Kane took over where Caz left off. As a member of the second generation of the three lyrical kings, Rakim, KRS-ONE, and Big Daddy Kane, Kane was the only one that made music geared towards women. His status as a Hip-Hop sex symbol reached an all-time high in 1989. Kane, in keeping with breaking the rules, threw an all-women, ladies conly concert at the Apollo Theatre.

#3-KRS-ONE "Master Of Ceremonies"
"Everybody's bad
And everybody's tough
But how many people
Are intelligent enough
To open their eyes
And see through the lies
Discipline themselves yourself
To stay alive not many
That's why the universe sent me
Today on this stage with this to say
The rich will get richer
And the poor will get poorer
In the final hour
Many heads will lose power
What does rich vs poor really mean?
Psychologically it means you gotta pick your team
When someone says the rich get richer
Visualize wealth and put yourselves in the picture
The rich get richer because they work towards rich
The poor get poorer because their mind can't switch
From the ghetto let go
It's not a novelty
You could love your neighborhood
Without loving poverty, follow me
Every mother, father, son, daughter
There's no reason to fear the new world order
We must order the whole new world to pay us
The new world order and the old state chaos
The big brother watchin over you
Is a lie you see
Hip-hop could build its own
Secret society
But first you and I got to unify
Stop the niggativity and control your creativity
The rich is gettin richer, so why we ain't richer
Could it be we still thinkin like niggas?
Educate yourself, make your world view bigger
Visualize wealth and put yourselves in the picture"
A DOPE EMCEE IS A DOPE EMCEE! With or without a record deal, all can see! And that's who KRS is son, he's not your run of the mill, cause for the mill$ he don't run. KRS-One is the most feared emcee in the game ever! When other emcees talk about KRS, it's always with a tinge of awe. If there is ever any criticism expressed, the selection of words is so carefully chosen you'd think they were under the Spanish inquisition. Over the fearless, MC Shan and the masterful, Melle Mel would even battle KRS. However, that was well before anyone knew what he would evolve into. Nelly made an attempt to challenge him, but like many of the new artists, he only talked about selling records and making money. He never talked about his skills. Furthermore, by 2000 KRS was more Spiritually Minded than battle oriented. This was obvious by his more toned-down cerebral rebuttals. The younger KRS would have gone for the jugular.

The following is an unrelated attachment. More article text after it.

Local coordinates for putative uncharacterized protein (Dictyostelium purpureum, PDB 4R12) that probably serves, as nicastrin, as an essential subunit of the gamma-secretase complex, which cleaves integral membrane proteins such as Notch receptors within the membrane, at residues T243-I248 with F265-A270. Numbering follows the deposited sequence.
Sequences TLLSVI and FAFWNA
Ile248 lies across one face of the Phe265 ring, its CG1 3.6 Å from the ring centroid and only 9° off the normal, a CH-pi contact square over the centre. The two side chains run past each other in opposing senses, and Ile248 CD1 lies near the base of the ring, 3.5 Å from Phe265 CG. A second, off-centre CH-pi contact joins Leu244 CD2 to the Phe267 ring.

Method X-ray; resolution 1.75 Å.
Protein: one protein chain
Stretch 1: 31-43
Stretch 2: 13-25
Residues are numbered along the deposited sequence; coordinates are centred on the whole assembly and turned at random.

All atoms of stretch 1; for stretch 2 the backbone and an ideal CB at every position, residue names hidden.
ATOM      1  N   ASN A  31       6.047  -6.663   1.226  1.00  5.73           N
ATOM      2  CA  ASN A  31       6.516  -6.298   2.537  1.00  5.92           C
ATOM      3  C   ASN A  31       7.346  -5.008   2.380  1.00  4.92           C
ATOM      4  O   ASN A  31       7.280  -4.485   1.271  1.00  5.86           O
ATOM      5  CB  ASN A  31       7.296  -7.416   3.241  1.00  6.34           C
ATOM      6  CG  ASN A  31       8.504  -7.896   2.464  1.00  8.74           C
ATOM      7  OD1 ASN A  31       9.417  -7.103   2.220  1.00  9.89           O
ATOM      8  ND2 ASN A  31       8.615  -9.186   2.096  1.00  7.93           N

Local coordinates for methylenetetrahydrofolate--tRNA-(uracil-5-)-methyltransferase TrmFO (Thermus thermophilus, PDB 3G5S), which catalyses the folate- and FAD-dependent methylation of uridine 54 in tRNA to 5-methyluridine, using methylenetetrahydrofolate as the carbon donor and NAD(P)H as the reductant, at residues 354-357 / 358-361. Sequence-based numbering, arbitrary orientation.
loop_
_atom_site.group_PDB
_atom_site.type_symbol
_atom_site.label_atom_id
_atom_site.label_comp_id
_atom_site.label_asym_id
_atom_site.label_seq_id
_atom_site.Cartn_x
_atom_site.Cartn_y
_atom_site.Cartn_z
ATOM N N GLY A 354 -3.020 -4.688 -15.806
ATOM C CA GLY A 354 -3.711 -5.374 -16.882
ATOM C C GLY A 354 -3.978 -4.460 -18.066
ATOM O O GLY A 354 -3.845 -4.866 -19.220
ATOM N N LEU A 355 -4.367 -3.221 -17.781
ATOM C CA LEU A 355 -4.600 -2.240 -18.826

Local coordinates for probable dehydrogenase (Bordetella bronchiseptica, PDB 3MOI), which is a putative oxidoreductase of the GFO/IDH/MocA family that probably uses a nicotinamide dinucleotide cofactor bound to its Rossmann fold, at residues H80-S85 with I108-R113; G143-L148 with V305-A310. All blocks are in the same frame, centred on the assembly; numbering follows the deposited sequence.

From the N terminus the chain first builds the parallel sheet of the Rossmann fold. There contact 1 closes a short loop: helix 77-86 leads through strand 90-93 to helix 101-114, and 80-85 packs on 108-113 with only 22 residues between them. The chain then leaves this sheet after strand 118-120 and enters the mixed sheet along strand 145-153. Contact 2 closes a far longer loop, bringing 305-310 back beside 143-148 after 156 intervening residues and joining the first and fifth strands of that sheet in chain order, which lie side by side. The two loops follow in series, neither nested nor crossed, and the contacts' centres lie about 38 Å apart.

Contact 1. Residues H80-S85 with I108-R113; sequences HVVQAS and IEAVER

In 1987, KRS-One was positioned to be the final piece to the second trinity of lyrical kings. I'd already gracefully passed the baton to Rakim, and Caz passed it to Big Daddy Kane. But Melle Mel wouldn't relinquish his position. In fact, Melle Mel never concedes anything. One night in the Latin Quarters, Hip-Hop's hottest club at the time, Mel was in an argument with Biz Markie about lack of real lyrical skills coming from the next generation of emcees. Mel was referencing Biz as an example of the problem. Biz, on the other hand, conceded that he himself wasn't but he was willing to bet all he had on Big Daddy Kane defeating Melle Mel in a battle. Mel immediately pulled out one thousand dollars and dared anyone to battle him for it. Out of respect, not fear, Kane didn't accept the battle. The argument continued for a few minutes until voice from the crowd yelled, "I'll battle you." Standing on top of the staircase was KRS-One; he was the voice accepting the challenge. They made their way to the stage and Mel rhymed first. Honestly, Mel's rhyme was better than KRS'. However, battle rule number one is, the best rhyme only wins on wax. As KRS displayed, battle rule number ten, he who wins the crowd wins the war (live)! There was one line that KRS said that shifted the crowd in his favor:
"Old school artists don't always burn
You just another artist that had his turn
Now it's my turn!"